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Suzana J. Camargo, Andrew W. Robertson, Scott J. Gaffney, Padhraic Smyth, and Michael Ghil

Abstract

A new probabilistic clustering technique, based on a regression mixture model, is used to describe tropical cyclone trajectories in the western North Pacific. Each component of the mixture model consists of a quadratic regression curve of cyclone position against time. The best-track 1950–2002 dataset is described by seven distinct clusters. These clusters are then analyzed in terms of genesis location, trajectory, landfall, intensity, and seasonality.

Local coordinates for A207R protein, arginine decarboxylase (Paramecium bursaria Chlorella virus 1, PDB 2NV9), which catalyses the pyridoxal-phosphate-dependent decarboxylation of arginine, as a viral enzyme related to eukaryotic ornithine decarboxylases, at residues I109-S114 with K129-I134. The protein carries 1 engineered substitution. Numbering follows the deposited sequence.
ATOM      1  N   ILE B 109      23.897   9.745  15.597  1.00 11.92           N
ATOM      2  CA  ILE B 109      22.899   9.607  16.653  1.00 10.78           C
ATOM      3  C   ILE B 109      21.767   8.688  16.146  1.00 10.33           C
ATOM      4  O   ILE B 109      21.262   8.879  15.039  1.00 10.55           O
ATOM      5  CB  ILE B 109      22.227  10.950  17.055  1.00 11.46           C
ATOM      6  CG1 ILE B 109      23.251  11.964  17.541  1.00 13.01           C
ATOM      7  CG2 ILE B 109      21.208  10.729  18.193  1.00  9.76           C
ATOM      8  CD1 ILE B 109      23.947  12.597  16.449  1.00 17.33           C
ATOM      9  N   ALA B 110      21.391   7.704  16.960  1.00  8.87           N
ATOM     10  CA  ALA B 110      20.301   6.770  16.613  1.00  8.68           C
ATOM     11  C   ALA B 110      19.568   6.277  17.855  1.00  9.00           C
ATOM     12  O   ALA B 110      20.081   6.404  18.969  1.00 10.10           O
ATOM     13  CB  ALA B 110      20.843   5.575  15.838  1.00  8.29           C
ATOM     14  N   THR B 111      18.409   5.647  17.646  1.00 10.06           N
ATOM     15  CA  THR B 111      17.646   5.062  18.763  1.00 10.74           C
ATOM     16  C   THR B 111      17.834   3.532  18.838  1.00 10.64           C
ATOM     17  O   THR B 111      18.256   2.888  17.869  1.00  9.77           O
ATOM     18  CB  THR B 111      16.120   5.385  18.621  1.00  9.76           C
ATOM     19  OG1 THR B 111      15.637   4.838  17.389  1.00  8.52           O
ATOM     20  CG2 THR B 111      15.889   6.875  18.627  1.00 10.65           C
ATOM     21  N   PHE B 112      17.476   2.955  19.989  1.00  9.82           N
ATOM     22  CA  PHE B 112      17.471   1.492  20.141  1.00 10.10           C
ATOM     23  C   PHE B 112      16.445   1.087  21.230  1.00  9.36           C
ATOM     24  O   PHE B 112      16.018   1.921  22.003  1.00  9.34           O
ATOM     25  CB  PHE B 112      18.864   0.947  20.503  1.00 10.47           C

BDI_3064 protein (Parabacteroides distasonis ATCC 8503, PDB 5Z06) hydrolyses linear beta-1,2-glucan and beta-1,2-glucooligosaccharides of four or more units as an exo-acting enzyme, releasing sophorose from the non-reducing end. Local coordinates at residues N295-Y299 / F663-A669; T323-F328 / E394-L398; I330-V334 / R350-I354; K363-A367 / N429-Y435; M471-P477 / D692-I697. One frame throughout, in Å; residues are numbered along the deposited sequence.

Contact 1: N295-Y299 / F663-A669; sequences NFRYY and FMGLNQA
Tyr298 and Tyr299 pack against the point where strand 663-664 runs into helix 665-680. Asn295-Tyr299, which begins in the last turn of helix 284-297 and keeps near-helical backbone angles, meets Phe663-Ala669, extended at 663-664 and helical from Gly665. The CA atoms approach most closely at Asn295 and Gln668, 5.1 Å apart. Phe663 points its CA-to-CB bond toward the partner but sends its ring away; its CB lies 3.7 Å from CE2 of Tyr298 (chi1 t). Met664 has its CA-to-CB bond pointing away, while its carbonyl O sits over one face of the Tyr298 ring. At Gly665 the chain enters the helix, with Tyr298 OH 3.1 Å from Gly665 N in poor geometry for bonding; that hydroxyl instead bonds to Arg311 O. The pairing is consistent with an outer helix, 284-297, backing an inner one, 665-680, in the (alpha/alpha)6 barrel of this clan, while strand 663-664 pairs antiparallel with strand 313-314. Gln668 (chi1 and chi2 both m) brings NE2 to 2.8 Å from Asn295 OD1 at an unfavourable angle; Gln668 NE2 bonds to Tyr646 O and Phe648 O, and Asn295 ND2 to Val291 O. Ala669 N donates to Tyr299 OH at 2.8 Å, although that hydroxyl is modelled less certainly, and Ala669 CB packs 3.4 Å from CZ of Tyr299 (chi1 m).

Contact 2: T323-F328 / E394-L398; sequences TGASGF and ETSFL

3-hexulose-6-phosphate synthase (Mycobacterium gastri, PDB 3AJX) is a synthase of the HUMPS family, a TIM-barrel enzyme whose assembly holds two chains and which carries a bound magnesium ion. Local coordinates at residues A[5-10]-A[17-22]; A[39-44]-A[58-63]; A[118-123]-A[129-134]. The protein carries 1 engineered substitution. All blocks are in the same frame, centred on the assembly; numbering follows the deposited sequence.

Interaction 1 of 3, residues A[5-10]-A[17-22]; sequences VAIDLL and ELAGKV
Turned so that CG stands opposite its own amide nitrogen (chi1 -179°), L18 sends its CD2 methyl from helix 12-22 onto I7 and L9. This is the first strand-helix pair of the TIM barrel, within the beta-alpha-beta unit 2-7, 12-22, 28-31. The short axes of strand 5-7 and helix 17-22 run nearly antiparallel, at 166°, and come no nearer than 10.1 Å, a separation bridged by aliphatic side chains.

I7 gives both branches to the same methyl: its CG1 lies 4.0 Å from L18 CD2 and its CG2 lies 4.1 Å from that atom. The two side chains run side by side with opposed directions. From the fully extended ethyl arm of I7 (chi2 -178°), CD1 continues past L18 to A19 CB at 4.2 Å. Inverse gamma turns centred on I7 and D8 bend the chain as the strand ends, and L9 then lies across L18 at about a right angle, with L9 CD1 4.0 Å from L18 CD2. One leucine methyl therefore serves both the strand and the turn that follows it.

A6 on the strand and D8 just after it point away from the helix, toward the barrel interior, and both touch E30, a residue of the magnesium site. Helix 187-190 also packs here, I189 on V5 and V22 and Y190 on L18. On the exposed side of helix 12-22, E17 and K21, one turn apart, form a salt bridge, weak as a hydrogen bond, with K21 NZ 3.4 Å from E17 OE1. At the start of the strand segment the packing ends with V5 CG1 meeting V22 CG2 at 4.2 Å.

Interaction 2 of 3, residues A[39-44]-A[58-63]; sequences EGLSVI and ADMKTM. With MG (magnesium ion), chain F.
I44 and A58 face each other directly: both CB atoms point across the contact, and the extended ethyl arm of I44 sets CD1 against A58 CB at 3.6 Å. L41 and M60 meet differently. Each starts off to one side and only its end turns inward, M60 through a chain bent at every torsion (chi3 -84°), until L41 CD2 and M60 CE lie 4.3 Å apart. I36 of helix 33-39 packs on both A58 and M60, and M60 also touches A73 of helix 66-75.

Both genesis location and trajectory play important roles in defining the clusters. Several distinct types of straight-moving, as well as recurving, trajectories are identified, thus enriching this main distinction found in previous studies. Intensity and seasonality of cyclones, though not used by the clustering algorithm, are both highly stratified from cluster to cluster. Three straight-moving trajectory types have very small within-cluster spread, while the recurving types are more diffuse. Tropical cyclone landfalls over East and Southeast Asia are found to be strongly cluster dependent, both in terms of frequency and region of impact.

The relationships of each cluster type with the large-scale circulation, sea surface temperatures, and the phase of the El Niño–Southern Oscillation are studied in a companion paper.

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